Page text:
We create a simple sine wave as an introductory example using Python and NumPy, using a Jupyter/IPython notebook.

Let's start very simple. We create ~~three~~ four numbers and give each of them a name.

Sometimes these are called

variables, but that is actually misleading. Think about objects and names. An object is created (in our case a number) and we specify a name by which we want to access this object.

In [1]:

```
dur = 1.5 # duration in seconds
amp = 0.3 # amplitude (full scale: +-1.0)
freq = 440. # frequency in Hertz
fs = 44100 # sampling frequency in Hertz
```

Everything following a `#`

sign is a comment.
You don't have to comment everything, but sometimes it helps other people (and future you) to understand what you did in your code.

There is no output. If you want to see which object a certain name refers to, just type the name:

In [2]:

```
dur
```

Out[2]:

In Python, *everything* is an object. And every object has a *type*. Let's see ...

In [3]:

```
type(dur), type(amp), type(freq), type(fs)
```

Out[3]:

Note that we didn't specify any types explicitly, we just got Python's default types. Numbers with a comma are by default of type `float`

, numbers without comma are of type `int`

.

There are many more built-in types in Python (strings, tuples, lists, dictionaries, ...), but let's ignore them for now.
If you *really* want to know more, you can have a look at my Introduction to Python.

If you want an overview about all the objects you have defined up to now, use `%who`

or its more verbose cousin `%whos`

.

In [4]:

```
%whos
```

Now, let's bring NumPy into the game. The canonical way to do that is

In [5]:

```
import numpy as np
```

With this, we'll have to prepend "`np.`

" to all NumPy functions, types etc.

Now let's create the most basic signal, a sine. This is kind of the "Hello, world!" of signals.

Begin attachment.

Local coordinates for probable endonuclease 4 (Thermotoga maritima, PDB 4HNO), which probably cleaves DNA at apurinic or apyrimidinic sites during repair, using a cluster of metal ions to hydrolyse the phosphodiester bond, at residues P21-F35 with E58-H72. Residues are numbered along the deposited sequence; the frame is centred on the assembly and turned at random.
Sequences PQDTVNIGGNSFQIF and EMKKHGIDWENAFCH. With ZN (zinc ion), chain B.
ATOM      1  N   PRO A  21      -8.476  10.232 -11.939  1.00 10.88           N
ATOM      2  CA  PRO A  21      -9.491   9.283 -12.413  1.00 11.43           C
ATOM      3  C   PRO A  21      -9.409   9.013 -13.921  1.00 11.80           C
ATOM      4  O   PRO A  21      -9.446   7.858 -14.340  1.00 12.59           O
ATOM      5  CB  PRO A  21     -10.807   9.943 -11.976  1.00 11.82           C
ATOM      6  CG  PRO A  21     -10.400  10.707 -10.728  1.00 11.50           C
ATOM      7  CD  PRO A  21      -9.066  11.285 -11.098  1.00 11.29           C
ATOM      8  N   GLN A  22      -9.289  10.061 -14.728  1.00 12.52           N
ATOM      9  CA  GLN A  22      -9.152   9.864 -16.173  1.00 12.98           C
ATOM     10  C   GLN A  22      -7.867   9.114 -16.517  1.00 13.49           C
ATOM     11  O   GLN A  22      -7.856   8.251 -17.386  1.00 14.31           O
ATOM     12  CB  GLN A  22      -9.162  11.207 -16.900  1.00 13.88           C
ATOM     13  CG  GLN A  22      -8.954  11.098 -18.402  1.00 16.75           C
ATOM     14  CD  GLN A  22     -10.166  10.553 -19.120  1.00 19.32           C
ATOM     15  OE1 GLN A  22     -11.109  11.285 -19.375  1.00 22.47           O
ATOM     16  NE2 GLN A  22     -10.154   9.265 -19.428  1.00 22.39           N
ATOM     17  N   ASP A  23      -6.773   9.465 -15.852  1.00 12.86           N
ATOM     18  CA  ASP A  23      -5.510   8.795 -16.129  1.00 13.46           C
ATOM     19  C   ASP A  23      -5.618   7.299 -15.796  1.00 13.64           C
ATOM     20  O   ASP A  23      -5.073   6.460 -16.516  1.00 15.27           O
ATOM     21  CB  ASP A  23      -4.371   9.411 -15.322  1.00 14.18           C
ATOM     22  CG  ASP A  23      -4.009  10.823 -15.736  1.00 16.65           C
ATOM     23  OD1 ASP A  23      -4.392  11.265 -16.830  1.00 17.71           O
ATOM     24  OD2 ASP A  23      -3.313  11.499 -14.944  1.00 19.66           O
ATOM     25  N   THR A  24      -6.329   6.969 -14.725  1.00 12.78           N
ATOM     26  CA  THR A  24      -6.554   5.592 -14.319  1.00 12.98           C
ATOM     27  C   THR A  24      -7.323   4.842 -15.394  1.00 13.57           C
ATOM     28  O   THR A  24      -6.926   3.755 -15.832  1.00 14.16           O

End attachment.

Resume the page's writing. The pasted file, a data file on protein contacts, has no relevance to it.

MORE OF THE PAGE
In order to create a sine tone, we need first a series of time instances to represent our sampling times. The distance between those instances is the *sampling interval* $\tau = \frac{1}{f_s}$, where $f_s$ is the *sampling frequency*.

To create a series of regularly ascending (or descending) values, NumPy provides the function numpy.arange(). Let's use that.

In [6]:

```
t = np.arange(np.ceil(dur * fs)) / fs
t
```

Out[6]:

As you can see, this creates an array of numbers from 0 to just below the value specified in `dur`

. These are a lot of numbers, so to avoid flooding us with heaps of useless output, IPython just shows the first and last few values. Very handy.

Note that in Python 2 and before, the division operator works a little differently then in Python 3. Here we assume we're using the latter, where the division of two

`int`

s returns a`float`

value (and not an`int`

with the truncated result!). To make sure this also works as expected in Python 2, you can convert one operand to`float`

before the division or use a special`import`

statement:1. / fsor

1 / float(fs)or

from __future__ import division 1 / fs

If you want to get help about `np.arange()`

(or any other function/object), just write its name (without the parentheses) followed (or preceded) by a question mark:

In [7]:

```
np.arange?
```

This will open a help screen at the bottom of your browser window with an explanation of all parameters and with a few usage examples.

Now let's check the type of `t`

.

In [8]:

```
type(t)
```

Out[8]:

The `ndarray`

is the single most important type of NumPy. It can handle arrays with an arbitrary number of dimensions. All values stored in an `ndarray`

have the same data type. This makes most operations on them faster then on Python's built-in `list`

s.

Let's get some information about our brand new array named `t`

.

In [9]:

```
len(t), t.dtype, t.ndim
```

Out[9]:

By default, NumPy stores floating point numbers as `float64`

, i.e. each number using 64 bits. This is sometimes called *double precision*. If you want *single precision*, you can use `float32`

. The length of our array can be obtained with the built-in `len()`

function and `t.ndim`

shows how many dimensions the array has. This one has only one. Boring.

Now that we have our time instances, we can compute the sine for each of them, according to the equation

$$x(t) = A\sin(\omega t),$$where $A$ is the amplitude, $\omega = 2\pi f$ and $f$ is the desired frequency of the resulting sine tone.

In [10]:

```
sig = amp * np.sin(2 * np.pi * freq * t)
sig
```

Out[10]:

Note that we didn't have to explicitly loop over the array elements. Most NumPy functions - including `np.sin()`

- work element-wise. If an array is multiplied by a scalar, the multiplication is also applied element-wise.

This is called "broadcasting", but more about that later ...